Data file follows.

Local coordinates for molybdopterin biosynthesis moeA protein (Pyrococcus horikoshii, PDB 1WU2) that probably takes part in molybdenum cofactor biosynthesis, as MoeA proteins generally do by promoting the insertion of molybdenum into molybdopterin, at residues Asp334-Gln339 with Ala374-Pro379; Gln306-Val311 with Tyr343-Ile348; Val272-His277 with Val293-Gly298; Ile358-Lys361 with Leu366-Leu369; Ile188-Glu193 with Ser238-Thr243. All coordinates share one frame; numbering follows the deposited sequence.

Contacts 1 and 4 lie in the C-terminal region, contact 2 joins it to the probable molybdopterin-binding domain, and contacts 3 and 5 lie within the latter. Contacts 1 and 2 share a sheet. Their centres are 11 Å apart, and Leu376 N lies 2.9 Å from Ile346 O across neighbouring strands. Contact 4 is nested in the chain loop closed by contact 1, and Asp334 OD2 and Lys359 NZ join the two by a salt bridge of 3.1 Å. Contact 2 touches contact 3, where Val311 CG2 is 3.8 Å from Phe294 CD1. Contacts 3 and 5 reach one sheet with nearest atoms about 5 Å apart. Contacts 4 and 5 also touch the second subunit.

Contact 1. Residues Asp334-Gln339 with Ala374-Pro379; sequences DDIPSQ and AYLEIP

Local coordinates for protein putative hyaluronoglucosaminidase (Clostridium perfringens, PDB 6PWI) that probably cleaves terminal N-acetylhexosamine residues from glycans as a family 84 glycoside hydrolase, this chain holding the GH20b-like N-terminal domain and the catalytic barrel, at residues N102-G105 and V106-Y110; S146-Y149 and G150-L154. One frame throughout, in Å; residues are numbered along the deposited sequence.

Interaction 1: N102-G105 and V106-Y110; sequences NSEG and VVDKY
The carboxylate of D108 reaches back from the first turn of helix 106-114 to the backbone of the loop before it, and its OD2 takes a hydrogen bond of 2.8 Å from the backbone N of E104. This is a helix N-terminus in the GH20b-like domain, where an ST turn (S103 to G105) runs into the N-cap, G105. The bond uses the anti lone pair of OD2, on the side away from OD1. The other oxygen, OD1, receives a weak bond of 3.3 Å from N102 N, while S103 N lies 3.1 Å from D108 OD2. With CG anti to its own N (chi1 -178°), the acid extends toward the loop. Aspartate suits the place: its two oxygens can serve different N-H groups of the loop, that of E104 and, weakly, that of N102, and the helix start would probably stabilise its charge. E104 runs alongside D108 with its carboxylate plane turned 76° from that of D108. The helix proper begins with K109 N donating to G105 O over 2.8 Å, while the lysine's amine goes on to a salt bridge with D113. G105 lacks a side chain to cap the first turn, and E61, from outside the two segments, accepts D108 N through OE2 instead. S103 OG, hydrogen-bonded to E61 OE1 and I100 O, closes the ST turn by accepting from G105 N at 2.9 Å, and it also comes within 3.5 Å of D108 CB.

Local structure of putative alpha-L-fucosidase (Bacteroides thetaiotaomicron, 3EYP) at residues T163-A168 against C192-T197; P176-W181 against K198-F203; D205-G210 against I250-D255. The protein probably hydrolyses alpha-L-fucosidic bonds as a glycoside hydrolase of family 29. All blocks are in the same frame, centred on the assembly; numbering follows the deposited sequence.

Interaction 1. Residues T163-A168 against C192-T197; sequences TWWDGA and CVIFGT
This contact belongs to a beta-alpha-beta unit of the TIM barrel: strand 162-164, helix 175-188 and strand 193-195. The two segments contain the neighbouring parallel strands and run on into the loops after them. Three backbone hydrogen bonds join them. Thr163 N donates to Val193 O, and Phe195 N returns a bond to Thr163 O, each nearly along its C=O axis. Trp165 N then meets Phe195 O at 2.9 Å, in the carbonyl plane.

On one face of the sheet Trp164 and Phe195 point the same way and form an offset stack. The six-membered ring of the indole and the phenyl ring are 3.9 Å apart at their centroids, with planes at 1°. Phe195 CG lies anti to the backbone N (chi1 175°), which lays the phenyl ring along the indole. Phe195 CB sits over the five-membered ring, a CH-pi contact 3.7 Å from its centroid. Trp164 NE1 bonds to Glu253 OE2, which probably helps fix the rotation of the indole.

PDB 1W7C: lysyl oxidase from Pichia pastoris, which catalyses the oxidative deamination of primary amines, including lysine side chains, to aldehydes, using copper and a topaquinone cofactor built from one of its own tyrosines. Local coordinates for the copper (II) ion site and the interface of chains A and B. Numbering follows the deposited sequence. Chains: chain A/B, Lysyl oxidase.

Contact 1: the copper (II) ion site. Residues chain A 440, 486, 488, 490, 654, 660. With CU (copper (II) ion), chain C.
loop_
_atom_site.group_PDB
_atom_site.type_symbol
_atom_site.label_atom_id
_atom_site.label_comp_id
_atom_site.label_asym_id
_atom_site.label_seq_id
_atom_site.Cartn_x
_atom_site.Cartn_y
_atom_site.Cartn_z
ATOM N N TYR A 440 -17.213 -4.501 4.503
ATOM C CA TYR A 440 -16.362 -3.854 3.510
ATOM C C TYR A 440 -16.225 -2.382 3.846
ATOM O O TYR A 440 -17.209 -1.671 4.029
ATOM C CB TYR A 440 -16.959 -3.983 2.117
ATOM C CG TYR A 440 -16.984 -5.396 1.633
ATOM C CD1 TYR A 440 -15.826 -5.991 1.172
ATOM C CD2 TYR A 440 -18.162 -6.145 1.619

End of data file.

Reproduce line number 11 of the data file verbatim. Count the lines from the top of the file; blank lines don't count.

PDB 1W7C: lysyl oxidase from Pichia pastoris, which catalyses the oxidative deamination of primary amines, including lysine side chains, to aldehydes, using copper and a topaquinone cofactor built from one of its own tyrosines. Local coordinates for the copper (II) ion site and the interface of chains A and B. Numbering follows the deposited sequence. Chains: chain A/B, Lysyl oxidase.